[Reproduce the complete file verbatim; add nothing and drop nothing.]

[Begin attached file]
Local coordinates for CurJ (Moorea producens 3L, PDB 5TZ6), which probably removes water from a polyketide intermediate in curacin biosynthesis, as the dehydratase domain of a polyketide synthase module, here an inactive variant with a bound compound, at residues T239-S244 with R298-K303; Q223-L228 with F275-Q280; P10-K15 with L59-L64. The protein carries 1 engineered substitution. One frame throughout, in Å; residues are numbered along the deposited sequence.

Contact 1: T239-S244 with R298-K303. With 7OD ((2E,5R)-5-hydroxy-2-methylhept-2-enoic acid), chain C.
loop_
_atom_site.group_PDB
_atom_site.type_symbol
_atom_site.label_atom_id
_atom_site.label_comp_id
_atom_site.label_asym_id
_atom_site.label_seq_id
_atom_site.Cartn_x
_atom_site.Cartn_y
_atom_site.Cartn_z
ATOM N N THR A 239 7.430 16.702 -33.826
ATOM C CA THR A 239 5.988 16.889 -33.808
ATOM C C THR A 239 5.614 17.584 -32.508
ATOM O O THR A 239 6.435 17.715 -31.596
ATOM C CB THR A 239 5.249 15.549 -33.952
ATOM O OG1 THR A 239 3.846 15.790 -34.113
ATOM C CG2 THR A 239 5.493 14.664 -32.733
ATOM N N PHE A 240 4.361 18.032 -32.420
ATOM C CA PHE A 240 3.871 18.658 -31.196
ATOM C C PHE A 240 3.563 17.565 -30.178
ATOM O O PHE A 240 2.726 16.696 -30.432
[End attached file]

Local coordinates for CurJ (Moorea producens 3L, PDB 5TZ6), which probably removes water from a polyketide intermediate in curacin biosynthesis, as the dehydratase domain of a polyketide synthase module, here an inactive variant with a bound compound, at residues T239-S244 with R298-K303; Q223-L228 with F275-Q280; P10-K15 with L59-L64. The protein carries 1 engineered substitution. One frame throughout, in Å; residues are numbered along the deposited sequence.

Contact 1: T239-S244 with R298-K303. With 7OD ((2E,5R)-5-hydroxy-2-methylhept-2-enoic acid), chain C.
loop_
_atom_site.group_PDB
_atom_site.type_symbol
_atom_site.label_atom_id
_atom_site.label_comp_id
_atom_site.label_asym_id
_atom_site.label_seq_id
_atom_site.Cartn_x
_atom_site.Cartn_y
_atom_site.Cartn_z
ATOM N N THR A 239 7.430 16.702 -33.826
ATOM C CA THR A 239 5.988 16.889 -33.808
ATOM C C THR A 239 5.614 17.584 -32.508
ATOM O O THR A 239 6.435 17.715 -31.596
ATOM C CB THR A 239 5.249 15.549 -33.952
ATOM O OG1 THR A 239 3.846 15.790 -34.113
ATOM C CG2 THR A 239 5.493 14.664 -32.733
ATOM N N PHE A 240 4.361 18.032 -32.420
ATOM C CA PHE A 240 3.871 18.658 -31.196
ATOM C C PHE A 240 3.563 17.565 -30.178
ATOM O O PHE A 240 2.726 16.696 -30.432